Oh, and have I related my experience testifying before the state legislature AGAINST the English only bill? This was back when I was president of the ND Council of Teachers of English. The national council (along with many other professional groups) opposes making English the "official language" for the reasons stated above (polyglot language among other things). It is frankly a silly idea. The legislature listened politely and voted in favor of making English the official language of ND. To what end? Too soon to tell for the states that have done this, but the purpose of language is to communicate. When it comes down to it,that function will win the day.

Debra Dixon said...


How quickly the kids are getting into formalized learning is so surprising to me.

My sister who is raising her grandsons, put the first boy into a private school in kindergarten last year.

This kid could count, knew his numbers, letters, could write his name but not neatly. He knew his colors. All the basic things we thought he'd need to be kindergarten ready.

Turns out he was so far behind the class it was a very tough year. They were all writing and had been for a year due to pre-kindergarten. They were just ahead of him on everything. Eventually he caught up but gee whiz was she surprised.

MsHellion said...

I am rather convinced the telephone, email, and twitter are the downfall of human communication. We use to write long, beautiful (though frequently misspelled and mispunctuated) letters to each other. Now we're all restricted to 140 characters.

I am not convinced about the 1600 years thing though. I had a class on the origin of the English language, and Chaucer was not very consistent with his spelling or his punctuation...and Shakespeare spelled his name like 40 different ways. I didn't even know there were that many ways to spell his name and still know who you were talking about.

My professor--who seemed like one of these rebels who didn't like rules anyway--made careful study with us about how the punctuation, rules, and spelling stuff came around in the Age of Reason (1700s or so) and they tried to find the pattern of the language and that's why we'd get rules like "I before E except after C" crap. They tried to put REASON with LANGUAGE--and it didn't work that well.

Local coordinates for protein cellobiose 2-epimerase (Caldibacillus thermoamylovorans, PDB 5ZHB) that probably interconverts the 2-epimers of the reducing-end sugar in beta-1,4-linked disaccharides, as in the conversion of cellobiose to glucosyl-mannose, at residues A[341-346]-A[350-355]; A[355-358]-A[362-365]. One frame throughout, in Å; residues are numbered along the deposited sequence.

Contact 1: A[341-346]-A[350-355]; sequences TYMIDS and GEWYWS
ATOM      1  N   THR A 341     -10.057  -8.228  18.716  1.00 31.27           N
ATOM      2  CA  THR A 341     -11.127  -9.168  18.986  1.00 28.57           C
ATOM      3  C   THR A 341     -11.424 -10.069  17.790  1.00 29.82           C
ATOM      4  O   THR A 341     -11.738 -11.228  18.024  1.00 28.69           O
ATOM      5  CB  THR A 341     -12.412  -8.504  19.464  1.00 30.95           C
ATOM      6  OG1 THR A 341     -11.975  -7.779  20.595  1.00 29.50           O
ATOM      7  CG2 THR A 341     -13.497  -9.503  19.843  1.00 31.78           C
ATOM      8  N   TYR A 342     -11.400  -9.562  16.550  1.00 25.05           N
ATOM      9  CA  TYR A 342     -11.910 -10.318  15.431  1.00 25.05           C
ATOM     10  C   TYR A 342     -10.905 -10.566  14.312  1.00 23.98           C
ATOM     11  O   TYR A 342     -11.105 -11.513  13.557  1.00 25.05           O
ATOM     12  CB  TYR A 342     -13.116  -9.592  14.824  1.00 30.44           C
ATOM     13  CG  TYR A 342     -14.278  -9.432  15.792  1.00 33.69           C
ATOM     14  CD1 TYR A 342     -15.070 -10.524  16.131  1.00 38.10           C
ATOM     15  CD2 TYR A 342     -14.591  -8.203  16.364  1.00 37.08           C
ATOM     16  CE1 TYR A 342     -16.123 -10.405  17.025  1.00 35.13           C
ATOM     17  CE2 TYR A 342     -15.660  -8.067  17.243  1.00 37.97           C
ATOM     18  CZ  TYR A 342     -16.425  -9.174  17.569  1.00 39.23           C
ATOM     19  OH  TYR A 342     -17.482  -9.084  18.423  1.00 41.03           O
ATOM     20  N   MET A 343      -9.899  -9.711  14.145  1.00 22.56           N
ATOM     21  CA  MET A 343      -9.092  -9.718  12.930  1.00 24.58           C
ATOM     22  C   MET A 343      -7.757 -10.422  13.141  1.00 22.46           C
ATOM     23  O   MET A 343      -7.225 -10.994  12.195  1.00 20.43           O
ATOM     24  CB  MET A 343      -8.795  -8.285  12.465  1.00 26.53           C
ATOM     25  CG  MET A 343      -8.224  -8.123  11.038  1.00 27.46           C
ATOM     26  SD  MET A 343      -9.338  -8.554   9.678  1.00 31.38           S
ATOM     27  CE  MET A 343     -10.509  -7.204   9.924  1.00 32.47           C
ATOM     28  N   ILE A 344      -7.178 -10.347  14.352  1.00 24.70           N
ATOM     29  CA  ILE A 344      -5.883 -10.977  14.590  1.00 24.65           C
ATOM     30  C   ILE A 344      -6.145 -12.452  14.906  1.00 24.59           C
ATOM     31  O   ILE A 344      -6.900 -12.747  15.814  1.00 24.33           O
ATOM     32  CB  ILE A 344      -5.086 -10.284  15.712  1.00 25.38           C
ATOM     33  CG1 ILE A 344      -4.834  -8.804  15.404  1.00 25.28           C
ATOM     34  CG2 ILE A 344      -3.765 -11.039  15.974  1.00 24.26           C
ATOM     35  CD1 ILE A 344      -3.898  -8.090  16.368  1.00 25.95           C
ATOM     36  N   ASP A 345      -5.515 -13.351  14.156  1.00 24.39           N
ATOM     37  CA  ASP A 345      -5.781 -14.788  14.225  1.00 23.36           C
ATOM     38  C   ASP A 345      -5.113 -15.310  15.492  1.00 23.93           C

So basically the rules--for the most part--have worked for 300 years but now we're back to the old, unfettered ways, just doing whatever we want and hoping people get our meaning.

If you're going to blame anything, blame the fact they're not teaching diagramming in schools anymore. If you want people to care about good grammar, it has to still be taught to the people going around, saying Dude all the time.

(If I am incorrect about the grammar rules origin, send complaints to Dr. Primm at Columbia College...)

MsHellion said...
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KylieBrant said...

I have to admit I love text messaging :) My kids and I use it all the time. I don't do a lot of shortening, tho. I'm pretty fast :) My pet peeves: Xpress Lube; Kwik Star, etc. There is such a bastardization of the language that it's no wonder my students can't spell!

KylieBrant said...
This comment has been removed by the author.
Debra Dixon said...


::So basically the rules--for the most part--have worked for 300 years but now we're back to the old, unfettered ways, just doing whatever we want and hoping people get our meaning::

Yes, I like the word "unfettered." Let's think of this as an explosion of choices in language rather than the death.

Debra Dixon said...

Kylie-- I'm got an Evo and touch screen. I'm not a happy camper about texting. I do much better with some kind of keyboard, even one as small as is on my husband's Blackberry.

I get very frustrated at texting. And I don't practice.

Kathleen O said...

I must admit that I am old fashion and believe that the youth of today cannot spell because they text too much and use spellcheck. But I love to put words out there that they look at you and go DUH!! another word that is worse for word that is a subsititute for 'pardon me'. I love to use the word facetious. Kids today do not have a clue what it means... i love it.